The Kasdens see the ensemble film as the third in a trilogy that began with “The Big Chill” (1983) and continued with “Grand Canyon” (1991), both of which also deal with groups of friends, the Kasdens’ contemporaries, who come together and grow apart.

While Meg grew up in a Jewish community in Detroit, Larry was raised in small towns in West Virginia where he felt “other” as the only Jew in his circle of friends.  “People would say “I Jewed him down’ or ‘kike’ but they didn’t know the power that had over me,” he recalled.  “At those moments I felt, ‘These are my best friends and they didn’t understand that I didn’t want to be alienated like that;’ I didn’t want my people to be considered undesirable, or that they should be equated with cheapness or swindling.

“Every person who considers himself an artist, without being inflated about it, will tell you they’ve felt like an outsider during their childhood experiences, because that creates a kind of lonliness….You live in your head and think, ‘I’m going to make something that no one else can have any impact on, and I’m going to present it to this world that doesn’t “get” me.’”

Life at home was tumultuous; Kasden’s parents fought.  “We didn’t have a sense of a family that would take care of you,” he said.  “And I was looking for another family.”

He met Meg when both were juniors at the University of Michigan in the late 1960s; they were married in a humanistic Jewish ceremony near Detroit 40 years ago.

During the early years of their marriage, Larry worked in advertising as he struggled to become a screenwriter; his screenplay of “The Bodyguard” was rejected 57 times before it became a blockbuster starring Whitney Houston and Kevin Costner in 1992.  After his script for “Continental Divide” became a hot commodity, Steven Spielberg and George Lucas came calling;” they wanted Kasden to write a film that would ultimately become “Raiders of the Lost Ark.”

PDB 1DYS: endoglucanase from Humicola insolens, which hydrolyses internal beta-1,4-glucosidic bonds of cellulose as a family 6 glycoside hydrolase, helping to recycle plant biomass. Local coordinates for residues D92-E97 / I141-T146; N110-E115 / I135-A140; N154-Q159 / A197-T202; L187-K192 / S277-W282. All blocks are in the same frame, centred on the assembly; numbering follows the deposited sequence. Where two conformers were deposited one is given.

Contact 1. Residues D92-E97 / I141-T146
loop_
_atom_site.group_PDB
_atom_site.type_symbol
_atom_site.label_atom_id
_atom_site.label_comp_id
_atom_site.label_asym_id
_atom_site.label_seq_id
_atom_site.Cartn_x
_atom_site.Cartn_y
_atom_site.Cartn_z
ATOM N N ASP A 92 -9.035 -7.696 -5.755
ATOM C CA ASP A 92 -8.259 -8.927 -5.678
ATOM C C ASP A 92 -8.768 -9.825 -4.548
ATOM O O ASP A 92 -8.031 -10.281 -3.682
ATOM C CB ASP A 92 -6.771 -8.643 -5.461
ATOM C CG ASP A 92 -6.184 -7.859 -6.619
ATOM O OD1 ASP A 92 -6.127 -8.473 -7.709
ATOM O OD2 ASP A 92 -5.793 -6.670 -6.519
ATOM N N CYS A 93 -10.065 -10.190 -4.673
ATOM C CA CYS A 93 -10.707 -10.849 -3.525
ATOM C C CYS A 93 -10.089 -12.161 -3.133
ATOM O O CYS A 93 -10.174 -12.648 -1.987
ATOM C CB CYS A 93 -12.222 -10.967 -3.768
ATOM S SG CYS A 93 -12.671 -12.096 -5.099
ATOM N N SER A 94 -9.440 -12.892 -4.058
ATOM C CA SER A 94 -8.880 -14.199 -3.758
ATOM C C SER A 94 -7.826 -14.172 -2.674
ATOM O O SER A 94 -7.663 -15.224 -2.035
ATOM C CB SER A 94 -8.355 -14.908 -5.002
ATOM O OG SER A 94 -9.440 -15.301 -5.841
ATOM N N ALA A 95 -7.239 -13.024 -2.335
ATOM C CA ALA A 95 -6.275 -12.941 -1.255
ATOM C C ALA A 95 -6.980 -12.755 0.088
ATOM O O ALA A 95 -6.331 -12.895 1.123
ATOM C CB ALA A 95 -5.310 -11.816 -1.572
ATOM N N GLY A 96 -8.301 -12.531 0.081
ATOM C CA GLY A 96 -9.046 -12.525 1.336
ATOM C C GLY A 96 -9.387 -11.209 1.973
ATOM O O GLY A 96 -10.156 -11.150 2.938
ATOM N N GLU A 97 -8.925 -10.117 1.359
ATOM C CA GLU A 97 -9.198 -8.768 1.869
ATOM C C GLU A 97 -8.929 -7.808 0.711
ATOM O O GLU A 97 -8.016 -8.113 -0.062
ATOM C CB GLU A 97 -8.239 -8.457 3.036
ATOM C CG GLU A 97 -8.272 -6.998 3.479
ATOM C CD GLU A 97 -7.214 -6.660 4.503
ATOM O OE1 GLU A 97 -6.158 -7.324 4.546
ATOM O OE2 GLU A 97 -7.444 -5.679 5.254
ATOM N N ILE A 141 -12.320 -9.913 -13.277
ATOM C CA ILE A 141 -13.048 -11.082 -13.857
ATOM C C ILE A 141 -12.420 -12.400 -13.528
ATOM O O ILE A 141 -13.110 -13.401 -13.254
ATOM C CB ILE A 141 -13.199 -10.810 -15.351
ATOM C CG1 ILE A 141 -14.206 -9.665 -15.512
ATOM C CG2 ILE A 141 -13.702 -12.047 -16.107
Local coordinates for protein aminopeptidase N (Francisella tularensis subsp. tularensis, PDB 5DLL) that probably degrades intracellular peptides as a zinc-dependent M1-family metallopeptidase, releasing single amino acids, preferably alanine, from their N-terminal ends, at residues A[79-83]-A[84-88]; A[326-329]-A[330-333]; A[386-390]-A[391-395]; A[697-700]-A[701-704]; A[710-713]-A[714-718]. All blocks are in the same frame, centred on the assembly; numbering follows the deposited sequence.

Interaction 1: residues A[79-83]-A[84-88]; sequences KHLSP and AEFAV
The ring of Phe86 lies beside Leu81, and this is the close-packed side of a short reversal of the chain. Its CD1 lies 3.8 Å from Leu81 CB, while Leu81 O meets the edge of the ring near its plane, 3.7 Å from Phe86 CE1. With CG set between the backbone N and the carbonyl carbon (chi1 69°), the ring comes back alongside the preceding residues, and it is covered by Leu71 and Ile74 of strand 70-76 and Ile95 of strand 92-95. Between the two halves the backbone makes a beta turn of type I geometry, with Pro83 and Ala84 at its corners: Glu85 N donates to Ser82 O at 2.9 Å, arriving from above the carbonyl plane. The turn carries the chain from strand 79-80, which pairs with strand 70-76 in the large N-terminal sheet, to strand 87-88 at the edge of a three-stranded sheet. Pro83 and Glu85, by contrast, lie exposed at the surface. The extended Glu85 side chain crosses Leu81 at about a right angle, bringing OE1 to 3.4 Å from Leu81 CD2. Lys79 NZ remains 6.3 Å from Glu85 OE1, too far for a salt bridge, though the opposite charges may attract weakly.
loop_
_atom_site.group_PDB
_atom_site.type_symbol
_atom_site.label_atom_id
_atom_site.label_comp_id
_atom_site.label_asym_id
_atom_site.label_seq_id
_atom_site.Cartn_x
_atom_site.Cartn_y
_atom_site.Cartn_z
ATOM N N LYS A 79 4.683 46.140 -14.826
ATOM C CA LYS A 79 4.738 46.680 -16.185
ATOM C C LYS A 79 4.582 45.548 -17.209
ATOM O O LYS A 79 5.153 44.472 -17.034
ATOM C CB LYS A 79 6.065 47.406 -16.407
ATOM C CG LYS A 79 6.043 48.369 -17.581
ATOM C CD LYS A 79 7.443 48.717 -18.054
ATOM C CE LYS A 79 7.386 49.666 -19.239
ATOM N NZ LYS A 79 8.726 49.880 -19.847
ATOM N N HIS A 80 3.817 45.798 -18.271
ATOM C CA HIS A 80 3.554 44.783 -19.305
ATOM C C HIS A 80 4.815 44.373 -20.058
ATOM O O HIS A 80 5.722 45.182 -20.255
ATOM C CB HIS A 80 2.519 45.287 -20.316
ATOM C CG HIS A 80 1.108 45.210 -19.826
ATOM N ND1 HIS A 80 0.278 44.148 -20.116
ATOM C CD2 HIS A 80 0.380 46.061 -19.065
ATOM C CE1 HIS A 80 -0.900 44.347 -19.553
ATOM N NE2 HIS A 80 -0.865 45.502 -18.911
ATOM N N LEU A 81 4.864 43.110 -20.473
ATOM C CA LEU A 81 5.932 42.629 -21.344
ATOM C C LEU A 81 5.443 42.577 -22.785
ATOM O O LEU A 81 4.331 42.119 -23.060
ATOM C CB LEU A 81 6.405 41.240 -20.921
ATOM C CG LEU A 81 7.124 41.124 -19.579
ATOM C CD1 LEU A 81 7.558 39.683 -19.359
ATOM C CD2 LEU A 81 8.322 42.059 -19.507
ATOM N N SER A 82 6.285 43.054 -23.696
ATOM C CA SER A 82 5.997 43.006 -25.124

“I had still been working in advertising just a month before, and then suddenly I had sold two scripts and here’s Steven Spielberg,” Kasden recalled.  “He and George told me our hero has a whip, he wears a fedora and a leather jacket, and he’s chasing the lost Ark of the Covenant, and that was it,” he recalled of the premise.

After “Raiders,” Kasden would go on to write a total of 11 feature films, most of which he directed; “The Big Chill” came about, 10 years after the Kasdens finished college, when their contemporaries “had gone out into the world and found we weren’t the center of everything,” Larry said.  “A lot of people had trouble finding their work or something they wanted to do that was nearly as meaningful as college [in the late 1960s].  The real world is always a shock process, and the movie is about that – coming into the real world, and then 10 years later when some people are still unsettled, some are really successful and others are really struggling.”

“Grand Canyon” was born when the Kasdens’ two sons were 16 and 11, respectively; it was an age “that added to our hyper vigilance about what could happen and how Los Angeles had changed,” Larry said.  The Grand Canyon became the central metaphor for the divide among Angelinos due to socioeconomic and racial differences.

Kasden hasn’t made a film since his last two movies, “Mumford” and “Dreamcatcher,” didn’t do so well critically, although he’s been busy writing and developing other projects.  “Darling Companion” is his first independent feature film and his first produced film in eight years.

There are two other shaggy dog stories associated with the movie; the collie mix who plays Freeway, the hero dog, was once himself a rescue found wandering in the desert with a rope embedded into his neck.  The other story concerns Meg’s sister, who rescued a bleeding dog she found in the snow on a freeway outside Detroit; that is how Keaton’s character rescues the hero dog, who is named Freeway, in “Darling Companion.”

Now Mac is 14 and his walks with the Kasdens have slowed to a crawl.  But he is as cherished as ever.  “I had loved this dog from the time we got him and I was not prepared for how I felt when we lost him,” Larry said.

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ABOUT THE AUTHOR

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Naomi Pfefferman Magid is the arts & entertainment editor of the Jewish Journal, where she’s spent the last quarter century interviewing everyone from Seth Rogen, Natalie...